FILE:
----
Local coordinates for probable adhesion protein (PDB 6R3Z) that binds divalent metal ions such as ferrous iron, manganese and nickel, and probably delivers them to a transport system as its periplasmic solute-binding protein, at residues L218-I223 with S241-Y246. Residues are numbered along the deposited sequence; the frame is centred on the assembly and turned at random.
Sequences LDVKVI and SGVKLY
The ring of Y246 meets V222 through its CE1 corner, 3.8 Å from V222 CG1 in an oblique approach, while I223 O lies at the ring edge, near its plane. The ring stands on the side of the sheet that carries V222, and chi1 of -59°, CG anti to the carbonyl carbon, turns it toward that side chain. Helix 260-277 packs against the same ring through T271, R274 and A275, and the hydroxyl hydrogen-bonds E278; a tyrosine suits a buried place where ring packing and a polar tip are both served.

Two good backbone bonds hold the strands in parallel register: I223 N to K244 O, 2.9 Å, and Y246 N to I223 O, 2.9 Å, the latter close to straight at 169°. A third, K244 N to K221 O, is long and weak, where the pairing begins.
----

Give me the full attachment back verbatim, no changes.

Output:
Local coordinates for probable adhesion protein (PDB 6R3Z) that binds divalent metal ions such as ferrous iron, manganese and nickel, and probably delivers them to a transport system as its periplasmic solute-binding protein, at residues L218-I223 with S241-Y246. Residues are numbered along the deposited sequence; the frame is centred on the assembly and turned at random.
Sequences LDVKVI and SGVKLY
The ring of Y246 meets V222 through its CE1 corner, 3.8 Å from V222 CG1 in an oblique approach, while I223 O lies at the ring edge, near its plane. The ring stands on the side of the sheet that carries V222, and chi1 of -59°, CG anti to the carbonyl carbon, turns it toward that side chain. Helix 260-277 packs against the same ring through T271, R274 and A275, and the hydroxyl hydrogen-bonds E278; a tyrosine suits a buried place where ring packing and a polar tip are both served.

Two good backbone bonds hold the strands in parallel register: I223 N to K244 O, 2.9 Å, and Y246 N to I223 O, 2.9 Å, the latter close to straight at 169°. A third, K244 N to K221 O, is long and weak, where the pairing begins.